Would-be political staffers will find valuable pointers of both the inspirational and cover-your-ass varieties.

ANY GIVEN TUESDAY

A POLITICAL LOVE STORY

A longtime political operative recounts the thrills and spills of electoral politics.

Early on, Smith recounts a phone call in which an adviser to Andrew Cuomo told him to cut out his feeble protestations concerning inappropriate behavior toward female staffers: “Don’t bullshit yourself or us.” It took Smith a few years to find the gumption to tell off senior politicos, but she evolved, even ifshe had a perhaps inappropriate (in the view of the New York tabloids, anyway) relationship with Cuomo’s political nemesis, Eliot Spitzer. The author is clearly not fond of Cuomo (“America’s governor was quickly turning into America’s asshole”), nor Bill De Blasio, who taught her “an important lesson in the hardest way possible: nothing, not even burning ambition, could justify working for a politician with no integrity.” On the positive front, Smith evinces respect for Barack Obama. One memorable anecdote involves the Obama campaign war room going into crisis mode when a Democratic governor questioned Mitt Romney’s religion, a forbidden tactic that, Smith writes, “could backfire and transform the wooden, unlikable Romney into a victim and a sympathetic figure.” High on the list of the bad and ugly is Donald Trump, and Smith, generally a competent but not compelling writer, paints a portrait of former boss Pete Buttigieg as his polar opposite, a good man of deep integrity and intelligence, if also given to “ill-fitting suits.” The author’s character studies of politicians in action seldom go deep, but what counts is that action indeed. Smith offers capable descriptions of how retail politics works as well as all that goes along with it, such as dressing for success and handling the press—as when she threatened a reporter that she’d “shove [his] balls down his throat” if he burned her on an off-the-record comment.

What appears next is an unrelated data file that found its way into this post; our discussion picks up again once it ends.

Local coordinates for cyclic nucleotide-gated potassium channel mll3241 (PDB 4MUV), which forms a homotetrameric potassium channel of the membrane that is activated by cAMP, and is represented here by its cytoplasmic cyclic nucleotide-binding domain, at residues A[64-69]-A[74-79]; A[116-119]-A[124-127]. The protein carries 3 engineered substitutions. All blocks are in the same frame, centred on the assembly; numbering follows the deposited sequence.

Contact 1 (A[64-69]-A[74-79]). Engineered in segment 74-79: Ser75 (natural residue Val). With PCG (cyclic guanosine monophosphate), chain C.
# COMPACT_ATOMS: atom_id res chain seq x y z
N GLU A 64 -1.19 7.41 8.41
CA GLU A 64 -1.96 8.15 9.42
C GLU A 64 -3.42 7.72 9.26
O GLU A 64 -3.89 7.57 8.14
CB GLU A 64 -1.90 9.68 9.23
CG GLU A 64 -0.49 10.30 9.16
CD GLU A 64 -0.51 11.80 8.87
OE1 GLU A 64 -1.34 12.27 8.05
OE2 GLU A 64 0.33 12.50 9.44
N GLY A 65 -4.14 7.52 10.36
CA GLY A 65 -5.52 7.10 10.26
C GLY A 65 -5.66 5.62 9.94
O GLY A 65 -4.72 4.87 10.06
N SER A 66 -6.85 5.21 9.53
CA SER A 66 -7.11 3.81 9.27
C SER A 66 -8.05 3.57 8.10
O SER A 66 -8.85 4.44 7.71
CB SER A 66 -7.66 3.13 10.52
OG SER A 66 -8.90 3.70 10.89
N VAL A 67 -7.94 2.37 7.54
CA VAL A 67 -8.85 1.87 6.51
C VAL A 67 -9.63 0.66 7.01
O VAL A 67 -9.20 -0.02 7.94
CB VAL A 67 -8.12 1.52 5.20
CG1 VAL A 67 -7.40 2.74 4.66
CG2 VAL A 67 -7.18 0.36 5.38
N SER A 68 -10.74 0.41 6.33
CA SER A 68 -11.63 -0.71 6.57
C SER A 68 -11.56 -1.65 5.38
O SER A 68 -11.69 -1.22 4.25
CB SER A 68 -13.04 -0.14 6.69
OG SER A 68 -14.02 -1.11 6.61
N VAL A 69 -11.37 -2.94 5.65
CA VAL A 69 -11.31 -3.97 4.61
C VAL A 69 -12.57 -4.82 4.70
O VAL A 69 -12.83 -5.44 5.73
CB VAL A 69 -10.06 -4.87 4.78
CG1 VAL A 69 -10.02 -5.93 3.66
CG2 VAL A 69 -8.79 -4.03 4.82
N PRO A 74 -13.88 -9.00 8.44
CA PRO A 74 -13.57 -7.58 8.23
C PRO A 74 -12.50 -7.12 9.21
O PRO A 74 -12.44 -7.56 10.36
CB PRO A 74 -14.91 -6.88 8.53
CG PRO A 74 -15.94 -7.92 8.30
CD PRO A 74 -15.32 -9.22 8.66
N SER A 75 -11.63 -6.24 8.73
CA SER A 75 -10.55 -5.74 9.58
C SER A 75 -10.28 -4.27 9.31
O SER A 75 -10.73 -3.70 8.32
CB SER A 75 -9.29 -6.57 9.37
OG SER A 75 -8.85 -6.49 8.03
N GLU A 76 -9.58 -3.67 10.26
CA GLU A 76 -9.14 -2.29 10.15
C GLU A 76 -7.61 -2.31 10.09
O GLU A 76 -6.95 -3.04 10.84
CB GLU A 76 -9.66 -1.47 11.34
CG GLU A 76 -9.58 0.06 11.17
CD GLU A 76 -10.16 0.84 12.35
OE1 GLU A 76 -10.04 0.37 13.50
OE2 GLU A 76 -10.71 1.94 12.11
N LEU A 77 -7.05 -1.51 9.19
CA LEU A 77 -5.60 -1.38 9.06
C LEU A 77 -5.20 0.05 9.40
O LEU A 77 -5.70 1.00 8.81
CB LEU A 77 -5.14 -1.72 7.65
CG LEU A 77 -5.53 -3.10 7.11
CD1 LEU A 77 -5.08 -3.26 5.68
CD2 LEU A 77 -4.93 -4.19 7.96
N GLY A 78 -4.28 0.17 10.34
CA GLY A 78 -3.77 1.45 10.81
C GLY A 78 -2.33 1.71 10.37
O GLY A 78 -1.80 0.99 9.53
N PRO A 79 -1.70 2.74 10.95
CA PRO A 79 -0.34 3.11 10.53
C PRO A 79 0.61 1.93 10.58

Would-be political staffers will find valuable pointers of both the inspirational and cover-your-ass varieties.

Pub Date: July 12, 2022

ISBN: 978-0-06-308439-1

Page Count: 288

Publisher: Harper/HarperCollins

Review Posted Online: July 28, 2022

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A sweet-and-sour set of pieces on loss, absurdity, and places they intersect.

HAPPY-GO-LUCKY

Sedaris remains stubbornly irreverent even in the face of pandemic lockdowns and social upheaval.

In his previous collection of original essays, Calypso (2018), the author was unusually downbeat, fixated on aging and the deaths of his mother and sister. There’s bad news in this book, too—most notably, the death of his problematic and seemingly indestructible father at 96—but Sedaris generally carries himself more lightly. On a trip to a gun range, he’s puzzled by boxer shorts with a holster feature, which he wishes were called “gunderpants.” He plays along with nursing-home staffers who, hearing a funnyman named David is on the premises, think he’s Dave Chappelle. He’s bemused by his sister Amy’s landing a new apartment to escape her territorial pet rabbit. On tour, he collects sheaves of off-color jokes and tales of sexual self-gratification gone wrong. His relationship with his partner, Hugh, remains contentious, but it’s mellowing. (“After thirty years, sleeping is the new having sex.”) Even more serious stuff rolls off him. Of Covid-19, he writes that “more than eight hundred thousand people have died to date, and I didn’t get to choose a one of them.” The author’s support of Black Lives Matter is tempered by his interest in the earnest conscientiousness of organizers ensuring everyone is fed and hydrated. (He refers to one such person as a “snacktivist.”) Such impolitic material, though, puts serious essays in sharper, more powerful relief. He recalls fending off the flirtations of a 12-year-old boy in France, frustrated by the language barrier and other factors that kept him from supporting a young gay man. His father’s death unlocks a crushing piece about dad’s inappropriate, sexualizing treatment of his children. For years—chronicled in many books—Sedaris labored to elude his father’s criticism. Even in death, though, it proves hard to escape or laugh off.